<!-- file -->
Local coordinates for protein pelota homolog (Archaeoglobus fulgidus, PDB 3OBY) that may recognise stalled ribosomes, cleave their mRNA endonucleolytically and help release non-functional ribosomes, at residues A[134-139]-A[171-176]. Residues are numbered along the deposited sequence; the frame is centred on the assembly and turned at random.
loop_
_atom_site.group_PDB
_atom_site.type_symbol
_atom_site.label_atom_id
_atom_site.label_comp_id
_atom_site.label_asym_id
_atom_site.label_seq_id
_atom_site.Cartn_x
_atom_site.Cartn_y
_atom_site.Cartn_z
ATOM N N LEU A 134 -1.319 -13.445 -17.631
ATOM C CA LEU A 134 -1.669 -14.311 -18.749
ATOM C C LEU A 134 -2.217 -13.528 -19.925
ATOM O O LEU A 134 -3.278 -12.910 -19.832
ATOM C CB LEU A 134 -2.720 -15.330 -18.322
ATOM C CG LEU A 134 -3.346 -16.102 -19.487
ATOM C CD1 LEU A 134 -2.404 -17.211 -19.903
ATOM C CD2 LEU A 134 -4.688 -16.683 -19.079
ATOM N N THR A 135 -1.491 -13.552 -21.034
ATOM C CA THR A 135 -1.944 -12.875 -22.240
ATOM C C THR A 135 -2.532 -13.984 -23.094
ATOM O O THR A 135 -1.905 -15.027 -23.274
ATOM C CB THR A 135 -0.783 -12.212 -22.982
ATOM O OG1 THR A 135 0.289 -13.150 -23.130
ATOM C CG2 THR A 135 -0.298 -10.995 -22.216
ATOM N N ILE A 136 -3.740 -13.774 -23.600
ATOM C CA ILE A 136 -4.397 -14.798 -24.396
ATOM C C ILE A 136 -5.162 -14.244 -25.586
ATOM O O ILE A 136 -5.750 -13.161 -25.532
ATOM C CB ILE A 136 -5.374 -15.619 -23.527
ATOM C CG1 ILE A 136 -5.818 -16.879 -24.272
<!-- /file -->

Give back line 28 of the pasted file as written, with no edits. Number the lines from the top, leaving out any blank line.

ATOM C CA ILE A 136 -4.397 -14.798 -24.396